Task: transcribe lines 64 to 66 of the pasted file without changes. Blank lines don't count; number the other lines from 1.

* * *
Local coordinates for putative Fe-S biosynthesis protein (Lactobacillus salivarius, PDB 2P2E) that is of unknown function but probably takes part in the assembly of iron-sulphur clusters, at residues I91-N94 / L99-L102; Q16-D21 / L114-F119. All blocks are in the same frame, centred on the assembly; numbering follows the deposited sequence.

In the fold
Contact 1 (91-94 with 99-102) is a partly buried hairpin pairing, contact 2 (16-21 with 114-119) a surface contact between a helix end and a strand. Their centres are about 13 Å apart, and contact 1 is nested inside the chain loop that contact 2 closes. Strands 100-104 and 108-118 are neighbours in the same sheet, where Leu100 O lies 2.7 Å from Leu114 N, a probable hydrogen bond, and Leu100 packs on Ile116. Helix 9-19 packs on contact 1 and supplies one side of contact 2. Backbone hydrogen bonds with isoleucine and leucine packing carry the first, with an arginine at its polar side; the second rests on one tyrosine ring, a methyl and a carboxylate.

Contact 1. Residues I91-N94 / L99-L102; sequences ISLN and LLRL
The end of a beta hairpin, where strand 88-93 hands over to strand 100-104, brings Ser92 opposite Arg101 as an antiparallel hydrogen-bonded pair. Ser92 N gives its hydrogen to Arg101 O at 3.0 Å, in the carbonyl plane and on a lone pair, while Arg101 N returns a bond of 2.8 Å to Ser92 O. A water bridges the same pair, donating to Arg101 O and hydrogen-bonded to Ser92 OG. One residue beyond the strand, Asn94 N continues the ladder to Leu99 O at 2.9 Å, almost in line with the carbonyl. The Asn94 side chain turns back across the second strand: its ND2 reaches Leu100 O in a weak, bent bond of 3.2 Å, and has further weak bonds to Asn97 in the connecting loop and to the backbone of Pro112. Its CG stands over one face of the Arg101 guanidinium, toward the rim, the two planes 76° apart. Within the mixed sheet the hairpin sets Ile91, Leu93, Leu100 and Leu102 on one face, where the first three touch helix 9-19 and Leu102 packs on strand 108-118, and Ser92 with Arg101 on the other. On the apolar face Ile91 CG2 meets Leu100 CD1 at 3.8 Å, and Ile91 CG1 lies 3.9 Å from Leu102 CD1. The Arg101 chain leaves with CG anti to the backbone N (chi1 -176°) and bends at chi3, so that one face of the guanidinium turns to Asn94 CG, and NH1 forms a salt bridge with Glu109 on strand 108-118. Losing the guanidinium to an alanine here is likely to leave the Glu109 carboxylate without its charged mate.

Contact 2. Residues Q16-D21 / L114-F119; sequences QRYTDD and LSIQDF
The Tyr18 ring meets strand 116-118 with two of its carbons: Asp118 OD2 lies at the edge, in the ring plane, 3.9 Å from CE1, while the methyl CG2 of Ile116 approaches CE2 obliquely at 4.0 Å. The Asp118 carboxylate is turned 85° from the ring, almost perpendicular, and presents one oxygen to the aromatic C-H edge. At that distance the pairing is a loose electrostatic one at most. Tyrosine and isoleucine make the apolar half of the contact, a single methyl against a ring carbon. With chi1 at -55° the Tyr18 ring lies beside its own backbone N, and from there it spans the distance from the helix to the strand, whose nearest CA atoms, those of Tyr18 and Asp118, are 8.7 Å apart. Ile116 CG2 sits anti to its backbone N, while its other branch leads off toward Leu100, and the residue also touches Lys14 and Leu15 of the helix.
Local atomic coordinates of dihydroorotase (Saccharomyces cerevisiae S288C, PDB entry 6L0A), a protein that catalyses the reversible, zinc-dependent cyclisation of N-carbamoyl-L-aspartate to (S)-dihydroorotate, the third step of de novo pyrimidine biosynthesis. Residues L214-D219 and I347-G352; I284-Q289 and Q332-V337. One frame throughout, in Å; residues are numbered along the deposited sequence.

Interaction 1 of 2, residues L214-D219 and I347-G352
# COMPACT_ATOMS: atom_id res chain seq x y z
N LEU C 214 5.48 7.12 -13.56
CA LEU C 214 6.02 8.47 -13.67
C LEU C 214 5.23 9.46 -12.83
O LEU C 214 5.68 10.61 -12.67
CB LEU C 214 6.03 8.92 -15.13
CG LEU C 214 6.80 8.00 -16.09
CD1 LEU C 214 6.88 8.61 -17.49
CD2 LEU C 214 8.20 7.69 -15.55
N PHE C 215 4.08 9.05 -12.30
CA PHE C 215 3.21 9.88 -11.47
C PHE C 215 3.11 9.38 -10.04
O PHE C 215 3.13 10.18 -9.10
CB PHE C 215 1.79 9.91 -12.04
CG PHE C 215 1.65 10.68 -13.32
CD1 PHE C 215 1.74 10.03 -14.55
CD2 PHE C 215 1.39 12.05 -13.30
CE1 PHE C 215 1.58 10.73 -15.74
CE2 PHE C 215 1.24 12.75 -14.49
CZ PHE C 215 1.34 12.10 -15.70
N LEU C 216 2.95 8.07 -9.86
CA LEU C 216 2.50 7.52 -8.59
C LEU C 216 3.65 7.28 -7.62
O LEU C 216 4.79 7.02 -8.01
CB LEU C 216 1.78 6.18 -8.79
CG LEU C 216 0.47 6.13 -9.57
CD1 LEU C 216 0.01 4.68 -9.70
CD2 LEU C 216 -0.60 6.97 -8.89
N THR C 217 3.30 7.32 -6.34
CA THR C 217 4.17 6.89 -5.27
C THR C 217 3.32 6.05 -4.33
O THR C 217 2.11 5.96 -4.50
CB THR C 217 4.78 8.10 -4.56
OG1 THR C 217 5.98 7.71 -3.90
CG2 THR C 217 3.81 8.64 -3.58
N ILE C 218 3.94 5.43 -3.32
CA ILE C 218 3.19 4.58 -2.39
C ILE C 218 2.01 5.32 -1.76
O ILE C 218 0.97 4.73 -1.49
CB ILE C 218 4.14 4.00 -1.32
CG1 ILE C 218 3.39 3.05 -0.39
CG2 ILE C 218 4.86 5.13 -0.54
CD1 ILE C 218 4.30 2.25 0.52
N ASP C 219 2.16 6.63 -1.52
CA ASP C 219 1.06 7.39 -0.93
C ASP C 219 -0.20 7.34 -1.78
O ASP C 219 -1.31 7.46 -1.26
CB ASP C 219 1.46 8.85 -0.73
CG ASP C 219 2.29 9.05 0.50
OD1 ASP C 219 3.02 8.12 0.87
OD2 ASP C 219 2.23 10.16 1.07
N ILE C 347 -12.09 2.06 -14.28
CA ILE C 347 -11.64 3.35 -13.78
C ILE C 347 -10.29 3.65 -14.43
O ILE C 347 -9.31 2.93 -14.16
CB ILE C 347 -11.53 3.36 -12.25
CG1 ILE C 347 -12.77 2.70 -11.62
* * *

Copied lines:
O ILE C 347 -9.31 2.93 -14.16
CB ILE C 347 -11.53 3.36 -12.25
CG1 ILE C 347 -12.77 2.70 -11.62